Oct. 6, 1927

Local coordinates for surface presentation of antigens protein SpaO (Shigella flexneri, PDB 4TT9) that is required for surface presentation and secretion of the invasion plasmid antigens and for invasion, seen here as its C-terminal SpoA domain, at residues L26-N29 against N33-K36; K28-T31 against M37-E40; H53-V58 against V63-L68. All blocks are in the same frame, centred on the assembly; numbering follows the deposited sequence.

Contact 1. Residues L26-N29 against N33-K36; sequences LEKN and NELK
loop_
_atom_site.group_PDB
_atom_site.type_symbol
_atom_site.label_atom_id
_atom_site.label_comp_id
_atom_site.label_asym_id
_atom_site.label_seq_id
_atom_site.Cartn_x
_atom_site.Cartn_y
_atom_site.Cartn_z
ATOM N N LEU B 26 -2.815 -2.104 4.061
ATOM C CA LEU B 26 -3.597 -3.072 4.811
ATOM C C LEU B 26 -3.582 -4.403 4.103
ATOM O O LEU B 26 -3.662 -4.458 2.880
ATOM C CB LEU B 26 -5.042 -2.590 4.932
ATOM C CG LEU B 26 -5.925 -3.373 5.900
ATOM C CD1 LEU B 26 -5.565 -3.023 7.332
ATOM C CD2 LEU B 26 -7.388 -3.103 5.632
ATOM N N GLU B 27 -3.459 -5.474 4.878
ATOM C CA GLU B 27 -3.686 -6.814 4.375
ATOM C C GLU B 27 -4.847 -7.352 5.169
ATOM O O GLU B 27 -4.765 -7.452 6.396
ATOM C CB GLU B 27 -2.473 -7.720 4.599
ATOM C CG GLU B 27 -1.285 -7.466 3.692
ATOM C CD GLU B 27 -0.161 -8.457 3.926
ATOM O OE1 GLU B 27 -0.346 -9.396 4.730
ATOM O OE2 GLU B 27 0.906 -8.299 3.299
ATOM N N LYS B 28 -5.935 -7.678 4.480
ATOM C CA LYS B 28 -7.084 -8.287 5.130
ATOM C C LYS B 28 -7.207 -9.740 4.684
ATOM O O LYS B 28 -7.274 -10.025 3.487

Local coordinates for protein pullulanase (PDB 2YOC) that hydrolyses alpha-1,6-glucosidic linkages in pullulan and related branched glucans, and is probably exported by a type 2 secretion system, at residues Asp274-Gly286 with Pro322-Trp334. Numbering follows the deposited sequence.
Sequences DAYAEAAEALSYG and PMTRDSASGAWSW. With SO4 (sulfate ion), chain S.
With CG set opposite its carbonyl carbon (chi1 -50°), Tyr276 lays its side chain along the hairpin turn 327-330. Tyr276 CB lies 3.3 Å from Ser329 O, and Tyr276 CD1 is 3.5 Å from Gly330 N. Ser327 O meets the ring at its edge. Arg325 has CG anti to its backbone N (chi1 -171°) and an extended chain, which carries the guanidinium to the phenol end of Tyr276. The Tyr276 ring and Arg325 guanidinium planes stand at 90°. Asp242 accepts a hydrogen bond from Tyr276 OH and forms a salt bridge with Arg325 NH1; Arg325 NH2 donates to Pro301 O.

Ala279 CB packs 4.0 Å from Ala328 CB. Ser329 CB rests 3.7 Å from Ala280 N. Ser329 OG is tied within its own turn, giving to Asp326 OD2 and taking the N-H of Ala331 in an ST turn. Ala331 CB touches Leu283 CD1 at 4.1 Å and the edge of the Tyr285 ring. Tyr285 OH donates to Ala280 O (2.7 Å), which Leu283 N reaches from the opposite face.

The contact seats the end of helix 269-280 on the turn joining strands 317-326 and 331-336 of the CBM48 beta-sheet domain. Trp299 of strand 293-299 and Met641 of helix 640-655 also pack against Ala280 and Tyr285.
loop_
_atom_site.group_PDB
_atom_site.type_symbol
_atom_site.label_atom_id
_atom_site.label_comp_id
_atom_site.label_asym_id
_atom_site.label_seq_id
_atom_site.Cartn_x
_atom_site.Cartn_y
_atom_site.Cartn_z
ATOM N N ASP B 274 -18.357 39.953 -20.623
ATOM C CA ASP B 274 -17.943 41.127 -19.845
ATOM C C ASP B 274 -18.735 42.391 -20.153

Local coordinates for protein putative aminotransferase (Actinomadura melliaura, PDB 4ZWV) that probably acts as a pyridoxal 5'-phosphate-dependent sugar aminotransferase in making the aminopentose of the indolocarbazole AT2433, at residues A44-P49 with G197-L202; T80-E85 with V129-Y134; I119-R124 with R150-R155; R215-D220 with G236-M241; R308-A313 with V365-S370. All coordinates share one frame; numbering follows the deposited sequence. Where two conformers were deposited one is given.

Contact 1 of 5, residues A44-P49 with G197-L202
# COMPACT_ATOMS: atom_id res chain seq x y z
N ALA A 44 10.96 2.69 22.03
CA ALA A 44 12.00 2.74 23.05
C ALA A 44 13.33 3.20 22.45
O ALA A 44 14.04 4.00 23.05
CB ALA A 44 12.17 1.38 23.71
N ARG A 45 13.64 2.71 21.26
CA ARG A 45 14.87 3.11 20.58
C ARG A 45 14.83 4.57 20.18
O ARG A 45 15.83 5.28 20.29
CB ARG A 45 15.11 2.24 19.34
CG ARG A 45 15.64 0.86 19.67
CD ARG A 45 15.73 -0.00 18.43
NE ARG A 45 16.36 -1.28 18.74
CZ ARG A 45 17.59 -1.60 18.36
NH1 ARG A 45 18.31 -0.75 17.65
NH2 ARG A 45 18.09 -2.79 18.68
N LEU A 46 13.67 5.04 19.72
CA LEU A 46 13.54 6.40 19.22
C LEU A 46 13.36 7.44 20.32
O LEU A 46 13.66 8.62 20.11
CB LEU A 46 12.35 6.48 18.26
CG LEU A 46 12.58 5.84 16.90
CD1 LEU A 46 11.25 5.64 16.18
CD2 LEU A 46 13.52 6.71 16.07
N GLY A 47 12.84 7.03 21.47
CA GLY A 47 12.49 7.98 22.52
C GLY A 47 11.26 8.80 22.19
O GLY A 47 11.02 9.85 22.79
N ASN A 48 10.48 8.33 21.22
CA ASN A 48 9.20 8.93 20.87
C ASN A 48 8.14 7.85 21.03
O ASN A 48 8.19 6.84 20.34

"Wait a minute, wait a minute. You ain't heard nothin' yet!" cried Al Jolson halfway through The Jazz Singer. Jolson's urgent, boastful bray an ad-libbed intro to his rendition of Toot Toot Tootsie cut through the opening-night audience at the Warner Theatre near Times Square like an obstetrician's scissors severing the umbilical cord to silent films, for 30 years the dominant screen language. But the movies had to talk. Thomas Edison thought so. He and his assistant W.K.L. Dickson had devised a talking-movie machine as early as 1889. In the early '20s short sound films appeared featuring vaudeville and opera stars. These were sensible, tentative steps; now the maverick Warner brothers made a great leap of faith. Their Jazz Singer wasn't a true "talkie''; it broke free from silent-screen traditions only for brief dialogue and a few songs. Nor was the story, about a cantor's son who goes into show business, at all modern. But Jolson's hip-swiveling salesmanship (he was in many ways the Elvis of his day) put over the novelty of talking pictures. The film, an immediate sensation, cued a frantic rush to convert all studios and movie theaters to sound, and signaled the end of a pristine, vigorous silent-film art. By 1930 virtually every U.S. film was a talkie, and movies haven't shut up since. Jolson's slangy cry was truly the shout heard 'round the world.